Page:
FocusAsia hydrous ethanol supply shifting from Brazil to alternatives

19 September 2012 08:13  [Source: ICIS news]

By Andrea Heng

BANGKOK (ICIS)--Asia's hydrous ethanol supply is shifting to alternative sources as traditional supplier Brazil faces crop problems and subsequently limited domestic stock, ethanol trade consultants said on Wednesday.

Brazil historically supplied 80% of global industrial ethanol, but low investment, poor crop and rising fuel-grade demand locally has led buyers to look for alternatives, said Paul Roberts, sales director at Alcotra Singapore.

Key importing countries Japan and South Korea will continue to turn primarily to Pakistan and Thailand for their B-grade hydrous ethanol supply into next year, according to Ray Hogger, director of the ethanol division at BS Global Resources.

Hogger was speaking at the third CBI Global Ethanol Focus in Bangkok on 19-20 September.

The shift is coming as a result of forecasts of higher prices from Brazil on the back of constant feedstock problems seen in the country's sugarcane sector, where crop funding and inclement weather has disrupted cane crushing for most of this year, Hogger added.

Hydrous or B-grade ethanol is used in the production of alcoholic beverages.

"There are reduced volumes from Brazil, so Asia will be dependent on Pakistan and, hopefully, Thailand if the government makes a firm decision on its ethanol-gasoline mandate," Roberts said.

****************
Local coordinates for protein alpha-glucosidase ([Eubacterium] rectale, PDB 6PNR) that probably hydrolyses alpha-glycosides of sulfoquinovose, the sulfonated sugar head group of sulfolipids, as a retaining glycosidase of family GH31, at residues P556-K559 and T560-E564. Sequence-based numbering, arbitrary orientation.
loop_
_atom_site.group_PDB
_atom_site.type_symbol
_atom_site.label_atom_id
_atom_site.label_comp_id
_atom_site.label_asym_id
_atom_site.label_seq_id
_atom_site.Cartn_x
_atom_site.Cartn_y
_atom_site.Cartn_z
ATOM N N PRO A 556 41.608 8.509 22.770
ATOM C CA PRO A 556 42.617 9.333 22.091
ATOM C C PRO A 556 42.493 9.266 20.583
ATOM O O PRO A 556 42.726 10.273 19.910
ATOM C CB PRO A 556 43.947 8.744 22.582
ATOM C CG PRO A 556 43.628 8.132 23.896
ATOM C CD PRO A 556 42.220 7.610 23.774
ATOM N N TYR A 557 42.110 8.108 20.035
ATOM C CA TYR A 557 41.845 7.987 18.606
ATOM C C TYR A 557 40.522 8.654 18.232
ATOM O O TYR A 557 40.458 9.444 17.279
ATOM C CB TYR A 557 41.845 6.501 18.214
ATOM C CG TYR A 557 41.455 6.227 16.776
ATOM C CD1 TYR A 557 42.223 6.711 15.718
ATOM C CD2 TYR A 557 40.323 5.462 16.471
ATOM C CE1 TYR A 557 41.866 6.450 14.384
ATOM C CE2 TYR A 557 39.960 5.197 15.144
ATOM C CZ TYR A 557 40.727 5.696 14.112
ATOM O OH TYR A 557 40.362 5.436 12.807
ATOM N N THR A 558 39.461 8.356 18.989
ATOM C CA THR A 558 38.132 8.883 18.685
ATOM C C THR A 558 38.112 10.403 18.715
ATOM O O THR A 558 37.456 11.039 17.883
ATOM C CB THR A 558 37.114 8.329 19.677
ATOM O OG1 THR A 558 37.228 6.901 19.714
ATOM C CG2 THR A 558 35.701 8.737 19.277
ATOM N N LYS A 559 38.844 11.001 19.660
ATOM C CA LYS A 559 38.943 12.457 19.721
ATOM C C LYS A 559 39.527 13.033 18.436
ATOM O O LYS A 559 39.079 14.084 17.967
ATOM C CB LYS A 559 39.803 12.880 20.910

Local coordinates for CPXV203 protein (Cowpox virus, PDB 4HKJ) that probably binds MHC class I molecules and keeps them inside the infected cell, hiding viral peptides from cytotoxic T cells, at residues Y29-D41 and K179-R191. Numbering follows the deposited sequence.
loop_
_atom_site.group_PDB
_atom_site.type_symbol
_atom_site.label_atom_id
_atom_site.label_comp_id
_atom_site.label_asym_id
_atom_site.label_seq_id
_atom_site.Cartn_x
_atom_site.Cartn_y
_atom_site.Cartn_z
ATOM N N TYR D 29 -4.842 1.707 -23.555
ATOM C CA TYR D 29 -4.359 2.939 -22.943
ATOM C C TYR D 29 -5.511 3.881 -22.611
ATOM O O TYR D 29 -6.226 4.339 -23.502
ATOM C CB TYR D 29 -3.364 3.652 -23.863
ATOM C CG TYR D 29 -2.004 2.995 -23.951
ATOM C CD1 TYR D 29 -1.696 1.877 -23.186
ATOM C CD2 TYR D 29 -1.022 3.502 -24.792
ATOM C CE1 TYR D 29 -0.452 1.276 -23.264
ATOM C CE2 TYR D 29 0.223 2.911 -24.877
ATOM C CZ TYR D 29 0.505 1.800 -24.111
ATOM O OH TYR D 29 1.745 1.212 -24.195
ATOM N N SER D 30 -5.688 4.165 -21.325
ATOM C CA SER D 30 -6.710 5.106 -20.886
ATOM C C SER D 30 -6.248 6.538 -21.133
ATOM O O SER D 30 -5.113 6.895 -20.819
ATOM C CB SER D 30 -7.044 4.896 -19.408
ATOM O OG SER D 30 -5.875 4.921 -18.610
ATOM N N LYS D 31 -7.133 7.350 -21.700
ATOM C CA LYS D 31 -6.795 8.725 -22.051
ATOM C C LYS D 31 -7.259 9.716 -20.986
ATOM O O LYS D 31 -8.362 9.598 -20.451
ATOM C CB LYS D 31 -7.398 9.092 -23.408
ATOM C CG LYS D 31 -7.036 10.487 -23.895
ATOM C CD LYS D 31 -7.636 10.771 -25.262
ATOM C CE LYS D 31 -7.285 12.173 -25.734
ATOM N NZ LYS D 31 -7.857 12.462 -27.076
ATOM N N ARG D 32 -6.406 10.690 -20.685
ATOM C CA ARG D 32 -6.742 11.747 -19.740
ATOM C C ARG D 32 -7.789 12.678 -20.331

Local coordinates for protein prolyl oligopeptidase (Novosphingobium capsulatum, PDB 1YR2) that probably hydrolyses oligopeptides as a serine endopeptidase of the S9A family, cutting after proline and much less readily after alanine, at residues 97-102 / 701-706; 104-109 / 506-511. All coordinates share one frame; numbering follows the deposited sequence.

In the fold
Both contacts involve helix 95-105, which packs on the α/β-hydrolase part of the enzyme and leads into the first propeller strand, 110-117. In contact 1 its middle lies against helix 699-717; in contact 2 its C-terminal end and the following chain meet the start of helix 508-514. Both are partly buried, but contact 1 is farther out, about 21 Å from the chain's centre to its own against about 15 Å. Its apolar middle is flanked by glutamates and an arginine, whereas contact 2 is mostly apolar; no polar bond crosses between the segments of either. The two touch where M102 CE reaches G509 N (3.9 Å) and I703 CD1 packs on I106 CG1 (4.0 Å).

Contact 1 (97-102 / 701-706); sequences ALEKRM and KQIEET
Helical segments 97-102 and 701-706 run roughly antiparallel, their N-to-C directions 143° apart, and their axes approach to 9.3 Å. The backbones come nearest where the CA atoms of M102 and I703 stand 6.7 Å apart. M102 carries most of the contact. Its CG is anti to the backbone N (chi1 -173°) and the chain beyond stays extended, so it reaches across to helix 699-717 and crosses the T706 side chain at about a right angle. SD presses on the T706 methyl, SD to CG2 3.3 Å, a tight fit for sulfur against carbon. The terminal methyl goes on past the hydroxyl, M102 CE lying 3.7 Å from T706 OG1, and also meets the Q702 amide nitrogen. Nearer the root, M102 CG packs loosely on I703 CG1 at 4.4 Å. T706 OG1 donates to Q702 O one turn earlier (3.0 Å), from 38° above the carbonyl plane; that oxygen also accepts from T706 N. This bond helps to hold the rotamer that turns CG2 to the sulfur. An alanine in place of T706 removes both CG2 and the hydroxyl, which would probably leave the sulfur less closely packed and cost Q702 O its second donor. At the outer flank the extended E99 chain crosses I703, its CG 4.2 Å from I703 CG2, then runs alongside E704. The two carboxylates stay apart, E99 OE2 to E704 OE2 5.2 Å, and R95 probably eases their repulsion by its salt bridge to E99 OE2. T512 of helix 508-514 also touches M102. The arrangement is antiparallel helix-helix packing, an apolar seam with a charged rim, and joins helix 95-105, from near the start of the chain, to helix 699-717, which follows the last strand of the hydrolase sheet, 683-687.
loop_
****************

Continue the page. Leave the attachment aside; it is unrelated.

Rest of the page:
The government in Thailand is planning to announce a fuel ethanol-blending mandate, which was delayed throughout this year and is likely to be finalised in 2013. Some hydrous ethanol will come out of producing the fuel grade.

Alternative sources of the B-grade ethanol will exclude the US, where corn prices have sharply risen on the back of severe drought that damaged crop yields, and Europe because of unviable freight logistics and high shipping costs.

"Australia currently has some surplus and the market saw some exports from there going to Asia, but volumes are small," Hogger added.

Another option is Indonesia, but exports from the country so far are mainly of the fuel grade.

"In Thailand, focus is on producing the fuel grade, which is also known as anhydrous ethanol, for the local market. So it's uncertain if there will be expected hydrous exports to importing countries," Hogger said.

That leaves Pakistan as the main supplier this year and the next, industry sources said.

The country looks set to be the main source of sugar-based ethanol, with over 80 sugar mills and 19 distilleries to produce around 550,000 tonnes/year of ethanol.

Pakistan is export oriented as ethanol demand in the largely Muslim country is low, according to Hogger.

In addition, molasses prices are on the rise while prices of tapioca, also known as cassava, are already too expensive for ethanol producers, Roberts added.

Molasses is a sugarcane-based feedstock and cassava is also known as tapioca, which is also a feedstock for producing ethanol.

By: Andrea Heng
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